Can a legacy of heavy metal contamination influence the survivorship, fitness and/or behavior of bees in cities?
Cleveland OH’s formerly densely-populated inner-city neighborhoods now contain over 27,000 vacant lots as a result of protracted economic decline and the recent home foreclosure crisis. Currently, there are over 250 urban agroecosystems established on formerly vacant land across Cleveland. The sustainability of urban agriculture requires reliable ecosystem services, including pollination. A landscape legacy of heavy metal (HM) soil contamination represents a key threat to pollinators. This research program is examining the impact of HM contamination on bee foraging behavior, bumblebee colony health, and pollination.
This is a new research project and we recently completed our first study , documenting the impact of growing agricultural crops in Pb contaminated soil on bee visitation (see papers section for full results). We found that honey bees and bumble bees were just as likely to visit sunflowers growing in Pb contaminated soil, but spent less time per visit. This could influence the quality of the pollination service provided by the bees as well as the efficiency of their provision collection, influencing reproduction and survivorship. Currently experiments are underway examining the effects of Cd contamination on bee behavior at sunflowers. This study will be conducted by Rachel McLaughlin, and OSU Honors Undergraduate as her Senior Thesis project.
What impact can this research have?
This project focuses on a key unknown: understanding how a legacy of HM contamination influences pollinators and the services that they provide in urban agroecosystems. Although our study will focus on one urban area, HM contamination is widespread throughout U.S. cities, and potentially under recognized as a threat to urban ecosystems. For example, a 14-month USA TODAY investigation focusing on Pb in cities’ soils found evidence of smelting at more than 230 previously unrecognized sites in 25 states including OH (Young and Eisler 2012). Reporters performed soil tests in 21 neighborhoods around the country and found that 80% had median soil Pb levels above the standard set by California as hazardous to children (Young & Eisler 2012). Our work will also illustrate how varying levels of contamination can influence the sustainability of food production within a given location by documenting the impacts of HM contamination on bees and pollination. This will provide key information to growers seeking to establish farming sites. Further, measuring the impacts of HMs on important urban biota as proposed herein will inform policy regarding threshold HM levels requiring remediation.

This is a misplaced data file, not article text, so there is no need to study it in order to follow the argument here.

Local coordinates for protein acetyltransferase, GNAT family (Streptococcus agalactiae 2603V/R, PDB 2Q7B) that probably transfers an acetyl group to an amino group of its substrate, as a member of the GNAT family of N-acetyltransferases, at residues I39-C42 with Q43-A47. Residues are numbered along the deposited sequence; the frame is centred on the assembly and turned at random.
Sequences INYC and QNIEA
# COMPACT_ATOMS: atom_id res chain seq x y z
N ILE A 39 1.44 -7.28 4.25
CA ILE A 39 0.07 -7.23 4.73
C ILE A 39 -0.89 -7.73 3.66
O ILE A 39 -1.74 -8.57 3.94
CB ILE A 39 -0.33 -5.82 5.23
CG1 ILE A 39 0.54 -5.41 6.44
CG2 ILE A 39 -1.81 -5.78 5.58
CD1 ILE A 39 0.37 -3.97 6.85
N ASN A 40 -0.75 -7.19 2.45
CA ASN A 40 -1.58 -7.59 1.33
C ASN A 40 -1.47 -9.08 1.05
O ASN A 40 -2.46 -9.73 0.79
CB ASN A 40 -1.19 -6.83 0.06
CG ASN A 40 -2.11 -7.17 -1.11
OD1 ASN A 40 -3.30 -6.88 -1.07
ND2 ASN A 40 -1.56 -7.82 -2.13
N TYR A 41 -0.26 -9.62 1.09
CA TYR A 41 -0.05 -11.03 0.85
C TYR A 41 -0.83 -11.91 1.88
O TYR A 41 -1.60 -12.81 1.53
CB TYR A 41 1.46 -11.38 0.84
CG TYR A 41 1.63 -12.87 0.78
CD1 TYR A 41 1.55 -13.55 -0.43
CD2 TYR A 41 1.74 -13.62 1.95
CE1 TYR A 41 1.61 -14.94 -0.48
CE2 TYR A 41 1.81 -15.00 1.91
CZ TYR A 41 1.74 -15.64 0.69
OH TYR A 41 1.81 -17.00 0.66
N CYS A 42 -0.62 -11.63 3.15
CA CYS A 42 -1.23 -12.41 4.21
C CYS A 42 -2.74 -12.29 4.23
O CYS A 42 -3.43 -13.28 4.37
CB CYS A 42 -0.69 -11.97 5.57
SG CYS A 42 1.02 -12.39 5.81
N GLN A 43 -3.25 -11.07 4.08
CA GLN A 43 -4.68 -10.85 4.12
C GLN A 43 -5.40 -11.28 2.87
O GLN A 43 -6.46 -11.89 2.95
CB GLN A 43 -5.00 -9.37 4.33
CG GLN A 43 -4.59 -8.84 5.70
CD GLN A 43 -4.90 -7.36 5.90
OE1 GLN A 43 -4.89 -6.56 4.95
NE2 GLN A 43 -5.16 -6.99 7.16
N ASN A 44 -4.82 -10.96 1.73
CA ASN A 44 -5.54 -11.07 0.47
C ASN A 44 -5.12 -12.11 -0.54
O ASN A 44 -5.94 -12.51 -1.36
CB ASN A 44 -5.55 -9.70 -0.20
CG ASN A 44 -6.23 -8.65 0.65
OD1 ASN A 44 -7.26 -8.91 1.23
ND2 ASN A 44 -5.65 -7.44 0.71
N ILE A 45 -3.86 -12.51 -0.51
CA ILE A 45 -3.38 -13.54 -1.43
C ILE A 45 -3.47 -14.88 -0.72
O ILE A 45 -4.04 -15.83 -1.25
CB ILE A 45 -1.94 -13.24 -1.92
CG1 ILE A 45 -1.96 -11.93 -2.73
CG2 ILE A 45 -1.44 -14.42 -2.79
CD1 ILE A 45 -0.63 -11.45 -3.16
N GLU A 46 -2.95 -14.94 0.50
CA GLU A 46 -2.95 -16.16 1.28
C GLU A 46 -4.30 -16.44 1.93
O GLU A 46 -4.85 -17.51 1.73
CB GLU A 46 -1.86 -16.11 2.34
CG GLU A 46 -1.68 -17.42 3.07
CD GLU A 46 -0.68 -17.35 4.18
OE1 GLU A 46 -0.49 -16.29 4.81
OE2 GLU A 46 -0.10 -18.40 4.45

This project is lead by Frances Sivakoff, who is a postdoctoral researcher in the Gardiner Lab. Frances is originally from Maryland and received her PhD from University of California, Davis.
This material is based upon work supported by the USDA NIFA Grant Number
Any opinions, findings, and conclusions or recommendations expressed in this material are those of the author(s) and do not necessarily reflect the views of the USDA NIFA